The scenes of chaos and disorder that circulated on social media last week are a frightening reminder of the dangerous potential for the breakdown of law and order, not only in Beetham Gardens, but in wider Trinidad and Tobago. We condemn in the strongest possible terms any violence directed to members of the law enforcement authorities, and any abuse of power by those authorities.
Now that tempers have cooled, all concerned would do well to review the events that took place.
The footage of last week’s standoff is disturbing. Disturbing because residents seemed prepared to attack armed members of the police and defence force; disturbing because of the disproportionate use of force which members of the protective services appeared ready to deploy; disturbing because of how it showed no one was really in control.
The officers were responding to reports of residents blocking the Beetham Highway with debris. Such actions are certainly grave matters which have the potential to endanger all who are entering and leaving the capital. As such, we endorse the call made by Assistant Commissioner of Police in charge of crime, Irwin Hackshaw.
“Threats against police officers would not be tolerated,” Hackshaw said. “Persons who break the law by throwing debris onto the highway were going to be found and prosecuted for their actions.”
Yet, while words are important, so are deeds. The footage gave the impression of a joint police/army patrol on tenterhooks. The standoff was only dispersed when officers began firing – in rapid succession – warning shots into the air, in the process endangering themselves, their colleagues, the residents of Beetham Gardens and any other people in the vicinity. In the footage, one officer can be seen dissuading another officer from deploying a canister, presumably some form of diffusion or even tear gas.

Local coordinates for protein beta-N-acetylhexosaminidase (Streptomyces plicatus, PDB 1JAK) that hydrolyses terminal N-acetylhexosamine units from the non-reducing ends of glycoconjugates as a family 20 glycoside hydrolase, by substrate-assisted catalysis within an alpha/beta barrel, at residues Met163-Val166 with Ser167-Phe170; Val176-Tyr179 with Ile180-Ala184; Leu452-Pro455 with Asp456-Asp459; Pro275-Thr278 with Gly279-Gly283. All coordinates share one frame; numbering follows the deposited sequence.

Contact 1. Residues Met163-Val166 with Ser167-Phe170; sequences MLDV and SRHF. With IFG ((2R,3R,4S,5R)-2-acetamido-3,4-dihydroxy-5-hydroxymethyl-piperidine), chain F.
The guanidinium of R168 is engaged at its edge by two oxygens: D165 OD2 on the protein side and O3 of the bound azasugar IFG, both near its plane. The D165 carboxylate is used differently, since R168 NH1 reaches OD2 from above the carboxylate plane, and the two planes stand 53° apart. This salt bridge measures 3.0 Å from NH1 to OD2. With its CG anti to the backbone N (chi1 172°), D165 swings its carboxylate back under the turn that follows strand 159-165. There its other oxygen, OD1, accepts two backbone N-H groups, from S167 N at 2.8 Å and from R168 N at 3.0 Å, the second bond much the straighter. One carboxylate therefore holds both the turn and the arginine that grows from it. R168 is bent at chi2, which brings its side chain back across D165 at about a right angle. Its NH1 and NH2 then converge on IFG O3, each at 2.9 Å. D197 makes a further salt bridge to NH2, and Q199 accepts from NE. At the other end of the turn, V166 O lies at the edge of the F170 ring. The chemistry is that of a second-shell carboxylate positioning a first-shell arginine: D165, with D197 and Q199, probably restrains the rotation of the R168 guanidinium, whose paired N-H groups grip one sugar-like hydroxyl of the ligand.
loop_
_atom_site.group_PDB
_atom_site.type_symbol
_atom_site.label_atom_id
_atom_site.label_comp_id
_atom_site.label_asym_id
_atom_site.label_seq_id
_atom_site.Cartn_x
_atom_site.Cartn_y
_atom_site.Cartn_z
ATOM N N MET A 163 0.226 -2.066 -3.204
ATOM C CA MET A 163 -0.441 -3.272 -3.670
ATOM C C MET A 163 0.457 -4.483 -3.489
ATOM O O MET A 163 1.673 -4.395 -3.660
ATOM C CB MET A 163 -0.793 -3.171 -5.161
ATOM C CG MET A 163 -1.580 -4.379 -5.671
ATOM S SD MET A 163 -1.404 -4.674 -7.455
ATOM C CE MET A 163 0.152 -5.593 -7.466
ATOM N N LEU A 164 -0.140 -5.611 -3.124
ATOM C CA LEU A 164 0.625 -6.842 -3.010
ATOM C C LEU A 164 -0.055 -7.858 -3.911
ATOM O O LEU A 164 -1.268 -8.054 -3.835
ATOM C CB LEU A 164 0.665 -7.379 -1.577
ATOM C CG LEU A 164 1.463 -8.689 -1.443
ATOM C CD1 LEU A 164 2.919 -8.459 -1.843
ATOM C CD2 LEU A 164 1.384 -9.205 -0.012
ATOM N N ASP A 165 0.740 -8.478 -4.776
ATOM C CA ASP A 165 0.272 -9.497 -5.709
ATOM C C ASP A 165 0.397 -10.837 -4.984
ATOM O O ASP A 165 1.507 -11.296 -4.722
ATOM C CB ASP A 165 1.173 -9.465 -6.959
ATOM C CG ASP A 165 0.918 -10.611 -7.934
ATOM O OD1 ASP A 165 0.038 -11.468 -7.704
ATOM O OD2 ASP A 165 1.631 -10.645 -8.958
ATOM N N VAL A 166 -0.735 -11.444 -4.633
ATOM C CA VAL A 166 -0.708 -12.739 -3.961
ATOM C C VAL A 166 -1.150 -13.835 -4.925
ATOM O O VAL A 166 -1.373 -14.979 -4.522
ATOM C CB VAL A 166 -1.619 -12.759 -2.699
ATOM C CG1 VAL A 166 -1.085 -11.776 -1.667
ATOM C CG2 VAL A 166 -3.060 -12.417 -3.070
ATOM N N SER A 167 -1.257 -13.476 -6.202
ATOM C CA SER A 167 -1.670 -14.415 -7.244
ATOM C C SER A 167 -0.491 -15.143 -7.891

These jumpy actions were not the actions of officers who had the situation under control or who were all on the same page when it comes to this particular engagement.
We cannot defend lawless behaviour, nor will we condemn obstruction of police officers or violence of any kind directed at them. But when will we as a society do better?
These exercises must be handled in a far more efficient way. There must be clearer, more tightly controlled rules, and officers deployed to situations such as this one need to have better training and experience. Just because this conflagration erupted at the Beetham does not mean all standards of professional police conduct must be thrown out of the window.
The stigmatisation of Beetham Gardens’ residents is a matter of national disgrace. These citizens are not the only ones who engage in unlawful activity; are not the only ones who live in communities plagued by crime; are not the only ones who can be accused of having a caustic relationship with the police; who are stereotyped and whose redeeming qualities are excised from the national narrative. A cursory scan of the deplorable comments left on social media in relation to this incident tells us all we need to know about the deeper issue behind this matter: bigotry.
How much longer will Beetham Gardens be neglected? How much longer will this community be ostracised, without adequate efforts at community-building and engagement? The true cause of last week’s drama was not protest action, it was the failure on the part of us as a nation to see human beings and to treat them accordingly.
This is in no way a defence of any individual who committed any wrongdoing against the police or the State. But it is a reminder that even when responding to those who conduct themselves poorly, we must maintain our own standards. Or else all falls down.